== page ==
FDA Approves Mylotarg for Adults and Children with AML

FDA Approves Mylotarg for Adults and Children with AML

The U.S. Food and Drug Administration has approved Pfizer’s Mylotarg (gemtuzumab ozogamicin) for adults and children with acute myeloid leukemia (AML) whose cancer carries the CD33 marker.

In adults, Mylotarg is approved as a first-line treatment in newly diagnosed patients. Children ages 2 and older can also be treated with the drug if their disease relapses or does not respond to initial treatment.

“The FDA approval of Mylotarg fills a critical unmet need for many adults and children with AML, which can be fatal in a matter of months or even weeks if not treated and has a high relapse rate,” Liz Barrett, global president of Pfizer Oncology, said in a press release.

“Based on clinical data, real-world experience and support from the AML community, we are grateful Mylotarg now has the potential to help a broad range of AML patients,” she added.

It was not the first time the FDA approved Mylotarg. In 2000, Mylotarg was granted accelerated approval to treat adults with CD33-positive AML who had a relapse. Patients also had to be older than 60 and not eligible for other chemotherapies.

But Pfizer’s confirmatory study failed to confirm the therapy’s benefits. The treatment also appeared to trigger toxic reactions, with early deaths among some patients. The data prompted the company to voluntarily withdraw the drug from the market.

The drug, however, remained on the market in Japan, and Pfizer also made it available to individual patients through its compassionate use programs. Given the lack of treatment options for AML patients, researchers and physicians did not give up on the drug’s potential.

Independent researchers started clinical trials, varying dosing amounts and schedules to explore whether the toxic effects could be reduced. These clinical trials, which Pfizer supported, formed the basis of the new FDA approval.

Among the studies was a placebo-controlled Phase 3 trial (NCT00927498) in newly diagnosed AML patients who received a lower Mylotarg dose in combination with chemotherapy. The study included 271 patients, of which 135 received active treatment.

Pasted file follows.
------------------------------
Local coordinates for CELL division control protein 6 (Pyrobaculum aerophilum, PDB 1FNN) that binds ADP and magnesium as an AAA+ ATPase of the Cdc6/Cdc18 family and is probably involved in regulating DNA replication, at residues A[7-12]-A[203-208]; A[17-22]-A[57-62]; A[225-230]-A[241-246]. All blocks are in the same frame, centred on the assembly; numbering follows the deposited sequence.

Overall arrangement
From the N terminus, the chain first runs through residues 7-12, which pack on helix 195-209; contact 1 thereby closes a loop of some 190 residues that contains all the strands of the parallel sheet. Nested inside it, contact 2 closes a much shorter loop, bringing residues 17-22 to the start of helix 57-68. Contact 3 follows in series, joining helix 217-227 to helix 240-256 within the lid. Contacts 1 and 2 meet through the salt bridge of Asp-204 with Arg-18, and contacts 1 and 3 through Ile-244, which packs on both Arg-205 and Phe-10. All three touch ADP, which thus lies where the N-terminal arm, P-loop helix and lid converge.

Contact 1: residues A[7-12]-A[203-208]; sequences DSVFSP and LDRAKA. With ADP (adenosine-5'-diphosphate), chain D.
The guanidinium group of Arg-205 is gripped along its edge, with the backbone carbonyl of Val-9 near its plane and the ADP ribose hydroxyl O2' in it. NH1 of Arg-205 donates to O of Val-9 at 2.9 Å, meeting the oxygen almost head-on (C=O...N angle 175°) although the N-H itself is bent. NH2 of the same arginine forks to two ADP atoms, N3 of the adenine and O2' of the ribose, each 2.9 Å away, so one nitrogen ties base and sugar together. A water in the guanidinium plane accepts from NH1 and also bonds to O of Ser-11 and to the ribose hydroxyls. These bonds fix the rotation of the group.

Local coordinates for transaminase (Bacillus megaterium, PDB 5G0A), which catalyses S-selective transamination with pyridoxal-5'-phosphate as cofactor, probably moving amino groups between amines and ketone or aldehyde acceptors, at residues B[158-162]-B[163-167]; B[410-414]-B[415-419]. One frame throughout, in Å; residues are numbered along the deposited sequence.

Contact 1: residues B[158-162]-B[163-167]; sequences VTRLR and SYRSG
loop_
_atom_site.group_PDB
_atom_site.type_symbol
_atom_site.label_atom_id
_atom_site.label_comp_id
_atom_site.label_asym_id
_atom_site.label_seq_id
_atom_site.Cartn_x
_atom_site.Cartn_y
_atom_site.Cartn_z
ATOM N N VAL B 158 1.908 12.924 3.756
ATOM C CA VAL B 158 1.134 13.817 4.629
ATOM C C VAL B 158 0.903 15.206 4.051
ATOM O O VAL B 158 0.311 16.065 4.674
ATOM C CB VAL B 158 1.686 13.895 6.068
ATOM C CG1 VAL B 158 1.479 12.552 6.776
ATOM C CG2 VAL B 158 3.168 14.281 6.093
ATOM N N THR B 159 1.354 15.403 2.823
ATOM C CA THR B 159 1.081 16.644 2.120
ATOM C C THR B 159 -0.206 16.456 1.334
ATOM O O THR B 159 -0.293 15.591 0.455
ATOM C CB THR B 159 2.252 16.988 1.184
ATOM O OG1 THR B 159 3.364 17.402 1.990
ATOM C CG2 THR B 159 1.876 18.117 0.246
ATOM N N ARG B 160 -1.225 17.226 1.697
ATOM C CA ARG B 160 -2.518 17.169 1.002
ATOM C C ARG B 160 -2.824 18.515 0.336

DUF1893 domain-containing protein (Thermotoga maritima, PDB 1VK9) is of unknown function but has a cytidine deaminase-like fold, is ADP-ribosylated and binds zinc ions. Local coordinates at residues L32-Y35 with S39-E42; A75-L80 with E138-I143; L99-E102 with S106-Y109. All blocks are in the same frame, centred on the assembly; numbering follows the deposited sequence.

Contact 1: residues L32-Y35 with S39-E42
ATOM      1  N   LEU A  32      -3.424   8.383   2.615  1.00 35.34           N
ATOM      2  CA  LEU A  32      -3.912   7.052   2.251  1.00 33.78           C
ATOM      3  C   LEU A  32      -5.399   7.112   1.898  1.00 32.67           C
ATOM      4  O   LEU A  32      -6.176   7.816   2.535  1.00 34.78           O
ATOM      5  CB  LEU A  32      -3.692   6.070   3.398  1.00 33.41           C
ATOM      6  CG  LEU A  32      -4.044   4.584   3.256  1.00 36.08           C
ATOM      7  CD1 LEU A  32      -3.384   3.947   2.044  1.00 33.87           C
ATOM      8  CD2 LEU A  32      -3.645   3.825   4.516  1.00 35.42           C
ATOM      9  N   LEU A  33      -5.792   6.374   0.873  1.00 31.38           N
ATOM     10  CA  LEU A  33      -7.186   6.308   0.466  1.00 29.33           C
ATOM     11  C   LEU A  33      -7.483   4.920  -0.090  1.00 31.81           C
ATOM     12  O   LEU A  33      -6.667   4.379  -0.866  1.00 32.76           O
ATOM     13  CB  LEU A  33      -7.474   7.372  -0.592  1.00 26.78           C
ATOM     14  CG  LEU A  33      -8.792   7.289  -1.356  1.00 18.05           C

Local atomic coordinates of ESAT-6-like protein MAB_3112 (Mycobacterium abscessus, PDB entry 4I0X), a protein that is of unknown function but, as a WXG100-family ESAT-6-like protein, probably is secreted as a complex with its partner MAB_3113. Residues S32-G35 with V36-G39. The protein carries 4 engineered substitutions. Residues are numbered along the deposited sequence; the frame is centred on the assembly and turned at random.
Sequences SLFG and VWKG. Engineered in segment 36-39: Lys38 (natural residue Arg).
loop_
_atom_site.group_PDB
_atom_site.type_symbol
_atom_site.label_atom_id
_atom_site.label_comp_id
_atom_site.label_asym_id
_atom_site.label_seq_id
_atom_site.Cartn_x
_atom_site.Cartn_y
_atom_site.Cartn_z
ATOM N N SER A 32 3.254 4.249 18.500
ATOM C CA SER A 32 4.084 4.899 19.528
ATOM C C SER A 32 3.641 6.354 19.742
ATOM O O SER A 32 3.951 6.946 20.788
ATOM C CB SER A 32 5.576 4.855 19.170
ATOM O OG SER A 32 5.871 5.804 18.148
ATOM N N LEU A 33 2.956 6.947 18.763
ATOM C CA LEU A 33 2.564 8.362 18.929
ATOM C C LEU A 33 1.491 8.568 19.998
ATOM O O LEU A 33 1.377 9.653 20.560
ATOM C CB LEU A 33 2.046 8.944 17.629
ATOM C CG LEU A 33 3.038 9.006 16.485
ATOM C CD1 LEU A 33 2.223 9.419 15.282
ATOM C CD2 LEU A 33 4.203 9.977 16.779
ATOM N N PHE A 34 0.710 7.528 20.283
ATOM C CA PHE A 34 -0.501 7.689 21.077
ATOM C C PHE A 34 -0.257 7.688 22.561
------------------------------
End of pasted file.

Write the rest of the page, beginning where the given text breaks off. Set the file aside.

Patients on Mylotarg lived without experiencing a relapse for 17.3 months. Those treated only with chemotherapy lived for 9.5 months.

Another study, called AML-19 (NCT00091234), treated elderly patients who would not tolerate other AML treatments, with either Mylotarg or best supportive care. Actively treated patients had a median overall survival of 4.9 months while those receiving best supportive care lived for 3.6 months.

A third study, MyloFrance-1, studied the drug in patients who had their first relapse. Among the 57 adult participants, 26 percent had a complete remission. They lived for a median of 11.6 months without relapsing further.

“Today is an important day for patients, their families and the entire AML community, as the approval of Mylotarg brings forth a long-awaited treatment option that may lead to deeper, more durable remissions for patients with AML,” said Jorge Cortes, MD, at the University of Texas MD Anderson Cancer Center.

The FDA sided with the researchers who believed Mylotarg remained a treatment option for AML in its approval of the drug.

“We are approving Mylotarg after a careful review of the new dosing regimen, which has shown that the benefits of this treatment outweigh the risk,” Richard Pazdur, MD, director of the FDA’s Oncology Center of Excellence and acting director of the Office of Hematology and Oncology Products in the FDA’s Center for Drug Evaluation and Research, said in an agency press release.

“Mylotarg’s history underscores the importance of examining alternative dosing, scheduling, and administration of therapies for patients with cancer, especially in those who may be most vulnerable to the side effects of treatment,” he added.

But the approval does not mean that Mylotarg is now considered a risk-free treatment. Its prescription label still holds a boxed warning for liver toxicity, including severe and life-threatening hepatic veno-occlusive disease. The condition is characterized by blocked liver veins, and it has occurred in patients both treated with Mylotarg on its own and in combination with chemotherapy.

“After many years, we are finally seeing progress in the treatment of AML, which has renewed my hope in improving outcomes for my patients. I am pleased that I can now offer many adult and pediatric patients targeted treatment with Mylotarg,” Cortes said.

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